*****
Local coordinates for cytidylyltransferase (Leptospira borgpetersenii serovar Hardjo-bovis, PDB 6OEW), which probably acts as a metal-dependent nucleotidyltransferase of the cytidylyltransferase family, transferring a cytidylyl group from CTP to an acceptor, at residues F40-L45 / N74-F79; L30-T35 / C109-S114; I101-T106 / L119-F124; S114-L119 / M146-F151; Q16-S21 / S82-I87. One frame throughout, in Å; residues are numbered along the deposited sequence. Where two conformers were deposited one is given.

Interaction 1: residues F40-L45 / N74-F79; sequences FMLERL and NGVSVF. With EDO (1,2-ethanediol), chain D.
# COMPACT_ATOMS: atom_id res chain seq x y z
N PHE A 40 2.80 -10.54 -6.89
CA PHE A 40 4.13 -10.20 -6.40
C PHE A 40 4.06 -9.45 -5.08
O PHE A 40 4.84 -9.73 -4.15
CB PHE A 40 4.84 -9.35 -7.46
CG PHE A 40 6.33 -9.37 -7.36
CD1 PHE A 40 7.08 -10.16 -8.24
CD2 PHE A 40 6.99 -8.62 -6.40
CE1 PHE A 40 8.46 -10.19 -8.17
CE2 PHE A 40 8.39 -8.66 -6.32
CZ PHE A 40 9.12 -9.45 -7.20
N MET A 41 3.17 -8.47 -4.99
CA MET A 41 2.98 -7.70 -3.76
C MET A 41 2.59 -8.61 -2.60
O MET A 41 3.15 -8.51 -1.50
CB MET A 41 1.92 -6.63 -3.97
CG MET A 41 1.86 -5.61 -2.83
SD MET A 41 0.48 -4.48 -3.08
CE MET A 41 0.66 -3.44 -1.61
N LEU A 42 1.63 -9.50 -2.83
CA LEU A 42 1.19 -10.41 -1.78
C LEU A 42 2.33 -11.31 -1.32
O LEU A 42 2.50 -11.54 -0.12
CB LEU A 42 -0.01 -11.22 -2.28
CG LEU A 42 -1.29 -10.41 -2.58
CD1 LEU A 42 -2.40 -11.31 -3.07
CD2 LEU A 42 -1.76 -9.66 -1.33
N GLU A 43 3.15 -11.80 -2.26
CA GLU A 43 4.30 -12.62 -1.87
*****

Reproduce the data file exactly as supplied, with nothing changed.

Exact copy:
Local coordinates for cytidylyltransferase (Leptospira borgpetersenii serovar Hardjo-bovis, PDB 6OEW), which probably acts as a metal-dependent nucleotidyltransferase of the cytidylyltransferase family, transferring a cytidylyl group from CTP to an acceptor, at residues F40-L45 / N74-F79; L30-T35 / C109-S114; I101-T106 / L119-F124; S114-L119 / M146-F151; Q16-S21 / S82-I87. One frame throughout, in Å; residues are numbered along the deposited sequence. Where two conformers were deposited one is given.

Interaction 1: residues F40-L45 / N74-F79; sequences FMLERL and NGVSVF. With EDO (1,2-ethanediol), chain D.
# COMPACT_ATOMS: atom_id res chain seq x y z
N PHE A 40 2.80 -10.54 -6.89
CA PHE A 40 4.13 -10.20 -6.40
C PHE A 40 4.06 -9.45 -5.08
O PHE A 40 4.84 -9.73 -4.15
CB PHE A 40 4.84 -9.35 -7.46
CG PHE A 40 6.33 -9.37 -7.36
CD1 PHE A 40 7.08 -10.16 -8.24
CD2 PHE A 40 6.99 -8.62 -6.40
CE1 PHE A 40 8.46 -10.19 -8.17
CE2 PHE A 40 8.39 -8.66 -6.32
CZ PHE A 40 9.12 -9.45 -7.20
N MET A 41 3.17 -8.47 -4.99
CA MET A 41 2.98 -7.70 -3.76
C MET A 41 2.59 -8.61 -2.60
O MET A 41 3.15 -8.51 -1.50
CB MET A 41 1.92 -6.63 -3.97
CG MET A 41 1.86 -5.61 -2.83
SD MET A 41 0.48 -4.48 -3.08
CE MET A 41 0.66 -3.44 -1.61
N LEU A 42 1.63 -9.50 -2.83
CA LEU A 42 1.19 -10.41 -1.78
C LEU A 42 2.33 -11.31 -1.32
O LEU A 42 2.50 -11.54 -0.12
CB LEU A 42 -0.01 -11.22 -2.28
CG LEU A 42 -1.29 -10.41 -2.58
CD1 LEU A 42 -2.40 -11.31 -3.07
CD2 LEU A 42 -1.76 -9.66 -1.33
N GLU A 43 3.15 -11.80 -2.26
CA GLU A 43 4.30 -12.62 -1.87